Thursday, April 23, 2009

25 Years of Growth

Here are some sobering satellite photos of Las Vegas, in five year intervals from 1984 to a few months ago, taken by NASA's Landsat 5. For orientation, the strip runs north-south and with a NNE kink just right of center, with the airport parallel to this at bottom. Interstate 215 can be found in the bottom left corner, taking shape in 1999.

Click the animation for larger images.

vegas.gif
[25 years in six seconds | images from here]
"These images of the western portion of the Las Vegas metropolitan area show the city’s steady spread into the adjacent desert landscape. Undeveloped land appears along the left edges of the top two images. Here, the land on the city’s outskirts appears in shades of beige and tan, with just a hint of the street grid to come. By 1989, however, development filled the upper left corner—a residential area, complete with curving roads and semicircle streets. In subsequent images, development spreads southward, and by 2004, the entire image shows cityscape, including Interstate 215 passing through southwestern portion of the city."
(via Coudal)

5 comments:

  1. A couple months ago Jonathan Crowe, who writes the blog called "The Map Room," posted a similar entry about the growth in Las Vegas. He created a nice YouTube video that shows the growth a different scale using nearly the same imagery. What I found to be most interesting was the depletion of Lake Mead in the same period as the growth.

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  2. It's an interesting sequence, and it would be even more stunning if we had the images from the very begginings of the strip added.
    But we wonder if this growth matches the financial situation of Las Vegas, or if it is another sign of its decadence.

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  3. I've never before seen Las Vegas described as "sobering." :-)

    Our obsession with Vegas fools us into believing that their vices our not our own. That 25 years of damage to Lake Mead exceeds the abuse of Lake Michigan or the Hudson. That destruction of desert is worse than loss of farmland. To misquote a very effective politician, "all damage is local" We need to identify and address our problems with hands-on familiarity, and solve them. Not bemoan them from a distance. Even though it can be so much fun. But thanks, still, DDA, for the good images, great link and the thought provoking post. Always a good job.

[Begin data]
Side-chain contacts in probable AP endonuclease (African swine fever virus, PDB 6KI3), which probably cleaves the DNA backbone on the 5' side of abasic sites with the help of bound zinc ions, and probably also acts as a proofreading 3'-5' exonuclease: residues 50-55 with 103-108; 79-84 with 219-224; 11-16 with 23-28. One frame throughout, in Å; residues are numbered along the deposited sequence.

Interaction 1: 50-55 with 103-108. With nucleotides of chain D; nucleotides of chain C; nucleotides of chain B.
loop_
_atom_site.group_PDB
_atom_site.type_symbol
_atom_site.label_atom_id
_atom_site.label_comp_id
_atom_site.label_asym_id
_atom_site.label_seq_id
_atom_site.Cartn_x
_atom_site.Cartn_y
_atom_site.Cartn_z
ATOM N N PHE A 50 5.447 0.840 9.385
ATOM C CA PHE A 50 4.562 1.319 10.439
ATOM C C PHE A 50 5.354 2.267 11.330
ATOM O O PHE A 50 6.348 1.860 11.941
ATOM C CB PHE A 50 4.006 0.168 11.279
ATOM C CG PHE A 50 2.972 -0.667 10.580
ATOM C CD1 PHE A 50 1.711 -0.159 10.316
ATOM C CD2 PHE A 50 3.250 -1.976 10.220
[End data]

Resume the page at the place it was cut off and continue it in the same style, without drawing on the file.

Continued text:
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  4. Good comments. Thanks.

    Nikolas - If I would have seen the larger images I probably would have made my gif more than the snippet I posted. But I didn't see it until after I made it. Nevertheless, this view allows more detail to be seen.

    SM - These date back to the beginning of the satellite, so it's impossible to get earlier views. But I'm guessing the growth is partially Vegas's situation and partly the tendency for sprawl around most American cities. I don't know enough about the area to know if the westward movement is rich people or those working in the casinos.

    CHICAGO... - I agree with what you're saying, but the same argument can be made for the interdependence of contexts, ecologically and politically, as the Chicago Reader article a few years back showed. Vegas's depletion of available water affects more than Vegas, something that probably doesn't need restating. If every locality focused on its own problems, as you say, then things would probably improve, but many problems arise from localities focusing on their own needs, to the detriment of other areas with less money and clout. I think general conditions need to be set (aquifers aren't drained faster than they're refilled, watersheds are respected, etc.) that are then adapted to local circumstances. Maybe a version of that is going on now, but development and lifestyle doesn't appear to illustrate that it does.

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  5. I've been to Las Vegas many times and what always strikes me when I'm there is the drastically different feeling of the city and architecture between day and night. Being there in the day is depressing with the gaudy looking architecture, the golf courses, resorts, and water parks that utilize mind boggling amounts of water, etc. The city feels wasteful, monstrous, and completely disrespectful of our worlds resources. At night, I never get that feeling, the city comes to life in an invigorating and inspiring way. Every time I've been there, I'm truly amazed at how different the city scape is during the day compared to the night.

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